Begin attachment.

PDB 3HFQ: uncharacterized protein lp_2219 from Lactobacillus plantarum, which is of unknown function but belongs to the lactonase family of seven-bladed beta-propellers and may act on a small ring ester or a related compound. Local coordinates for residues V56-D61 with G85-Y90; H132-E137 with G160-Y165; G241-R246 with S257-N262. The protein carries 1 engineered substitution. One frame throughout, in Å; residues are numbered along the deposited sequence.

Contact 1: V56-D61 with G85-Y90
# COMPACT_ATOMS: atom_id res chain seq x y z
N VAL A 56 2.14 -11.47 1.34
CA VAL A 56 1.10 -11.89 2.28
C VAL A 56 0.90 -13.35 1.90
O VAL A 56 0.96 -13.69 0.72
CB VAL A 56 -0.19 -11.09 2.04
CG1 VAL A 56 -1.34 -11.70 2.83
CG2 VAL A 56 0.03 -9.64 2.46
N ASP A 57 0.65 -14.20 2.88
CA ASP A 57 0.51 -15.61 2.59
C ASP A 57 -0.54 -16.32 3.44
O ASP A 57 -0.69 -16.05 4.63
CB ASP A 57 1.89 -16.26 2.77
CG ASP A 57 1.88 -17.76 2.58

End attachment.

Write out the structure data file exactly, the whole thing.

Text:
PDB 3HFQ: uncharacterized protein lp_2219 from Lactobacillus plantarum, which is of unknown function but belongs to the lactonase family of seven-bladed beta-propellers and may act on a small ring ester or a related compound. Local coordinates for residues V56-D61 with G85-Y90; H132-E137 with G160-Y165; G241-R246 with S257-N262. The protein carries 1 engineered substitution. One frame throughout, in Å; residues are numbered along the deposited sequence.

Contact 1: V56-D61 with G85-Y90
# COMPACT_ATOMS: atom_id res chain seq x y z
N VAL A 56 2.14 -11.47 1.34
CA VAL A 56 1.10 -11.89 2.28
C VAL A 56 0.90 -13.35 1.90
O VAL A 56 0.96 -13.69 0.72
CB VAL A 56 -0.19 -11.09 2.04
CG1 VAL A 56 -1.34 -11.70 2.83
CG2 VAL A 56 0.03 -9.64 2.46
N ASP A 57 0.65 -14.20 2.88
CA ASP A 57 0.51 -15.61 2.59
C ASP A 57 -0.54 -16.32 3.44
O ASP A 57 -0.69 -16.05 4.63
CB ASP A 57 1.89 -16.26 2.77
CG ASP A 57 1.88 -17.76 2.58